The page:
I’m a photographer from the UK, and I recently spent two weeks living on the highest permanently inhabited plateau in the world to document the looming Cashmere crisis in the Himalayan ice desert.

At an altitude of more than 14,000ft, where winter temperatures can fall to -40 degrees, it is hard to believe anyone or anything can survive in this vast ice desert that is the Changthang Plateau.

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Situated between the Himalayan and Karakorum mountain ranges, it is the highest permanently inhabited plateau in the world and home to an extremely hardy and rare breed of goat – the Changra, or Pashmina goat. The high altitude, freezing temperatures and harsh bitter winds in this unforgiving mountainous region are essential to stimulate the growth of the goats’ super-soft undercoat. The fibres measure a mere 8-10 microns in width making it around 10 times finer than human hair and 8 times warmer than sheep wool. This luxurious fibre is known the world over as Pashmina, the softest and most expensive type of Cashmere wool in the world.

Rearing these valuable animals in such inhospitable conditions are the Changpa nomads. For centuries these nomadic shepherds, who themselves are as hardy as their animals, have roamed ‘the roof of the world’, moving their herds of Yak, Sheep, and Goats along traditional migratory routes in this high altitude desert every few months in search of fresh grazing pastures. This ancient way of life is now very much under threat from climate change, fake Pashmina imports from China, the need for better education and the desire simply for an easier and more comfortable life.

The nomads and scientists alike are adamant that climate change is the biggest threat to Pashmina production in the region. The Changthang plateau does not usually get much snowfall, and if it does, it begins in January or February. However, for the last few years, it has been increasingly heavy starting as early as December, even November. As result, food supplements have to be brought in to prevent the animals dying from starvation. Also, the winters have been getting warmer which has reduced the quality and quantity of the valuable Pashmina wool.

Over a relatively short period, dozens of nomad families from the Changthang plateau have migrated away to set up their neighbourhood called ‘Kharnak Ling’ on the outskirts of Leh city, 180 km away. “These are worrying times we are experiencing,” says the Kharnak village chief. “If weather patterns continue like they are then it could have an irreversible impact on Pashmina goat-rearing on the Changthang. There were once more than 90 families in Kharnak and now there are only 16. If the number of Changpa families in Kharnak falls below 10 then life will become too tough for us to continue this life. The younger generation would rather work in the city and cannot be persuaded to continue this physically, mentally and emotionally demanding existence.”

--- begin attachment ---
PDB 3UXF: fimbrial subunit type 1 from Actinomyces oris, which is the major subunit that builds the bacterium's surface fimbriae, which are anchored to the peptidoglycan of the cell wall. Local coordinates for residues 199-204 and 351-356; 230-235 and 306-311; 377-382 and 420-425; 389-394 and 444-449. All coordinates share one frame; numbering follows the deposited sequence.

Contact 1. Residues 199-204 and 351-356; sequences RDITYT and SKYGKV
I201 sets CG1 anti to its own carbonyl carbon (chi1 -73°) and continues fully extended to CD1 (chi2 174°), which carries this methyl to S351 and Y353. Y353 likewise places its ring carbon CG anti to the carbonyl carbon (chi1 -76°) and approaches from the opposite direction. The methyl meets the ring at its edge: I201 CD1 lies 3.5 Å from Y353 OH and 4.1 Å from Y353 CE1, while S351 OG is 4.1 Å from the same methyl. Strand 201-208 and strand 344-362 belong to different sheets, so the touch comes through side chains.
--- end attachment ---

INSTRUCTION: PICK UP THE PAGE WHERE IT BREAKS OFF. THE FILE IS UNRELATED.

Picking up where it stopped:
India’s Textile Ministry is now trying to help reverse the trend before it is too late by providing US$1.2 million for winter fodder and 50 animals to each herder as a way of encouraging the Changpas to return to rearing goats on the plateau.

In recent years, however, due to a lack of Cashmere wool from Ladakhi herders, weavers in Kashmir have begun importing raw Pashmina from China and Mongolia to meet the ever-increasing demand for their products. Much of this Pashmina is not what it is claimed to be; the goats at not reared in the extreme conditions required to stimulate the growth of the super-soft undercoat to be officially classified at 100% pure Pashmina. Ladakh produces less than 1% of the world’s total raw Cashmere, but it is renowned for being the finest in the world.

Cashmere is expensive and rightly so. The Changpa carefully comb the hair during the spring moulting season to harvest the downy undercoat and then the good fibre is laboriously separated from the bad by hand. Once cleaned and processed the wool from a single Cashmere goat only amounts to a mere 4 ounces. Once the fibres are manually sorted, cleaned and hand-spun the weaving process can begin, which is equally demanding and painstaking. It takes several months to a year for highly skilled artisans to work their magic on wooden looms and weave a masterpiece that will be exported around the world and sold for between US$200 and US$2000 by luxury retailers.

Due to the decreasing numbers of this rare Himalayan goat and increasing demand for genuine Cashmere from the Ladakh region of Kashmir, scientists at the University of Kashmir decided to clone the world’s first Pashmina Goat. The project, partly funded by the World Bank and mostly by the Indian Government was successful, and on 9th March 2012 female kid Noori was born. The scientists had planned to share their goat-cloning knowledge across the Himalayas to help others grow their own goats, however, this has not gone down well with the Changpa herders in the region, in most part because of their Buddhist beliefs.

Another issue of concern is the increasing numbers of Snow Leopards in the region putting their animals at risk of attack. This is a result of the successful conservation efforts over the last decade.

The threat to Pashmina goat-rearing would not only mean the end of the livelihoods of about 300,000 people in the Jammu and Kashmir state who, directly or indirectly, depend on Pashmina, but will also mean an end to the unique culture of the Changpas; most of them are followers of Tibetan Buddhism and have an elaborate set of customs centred around their livestock.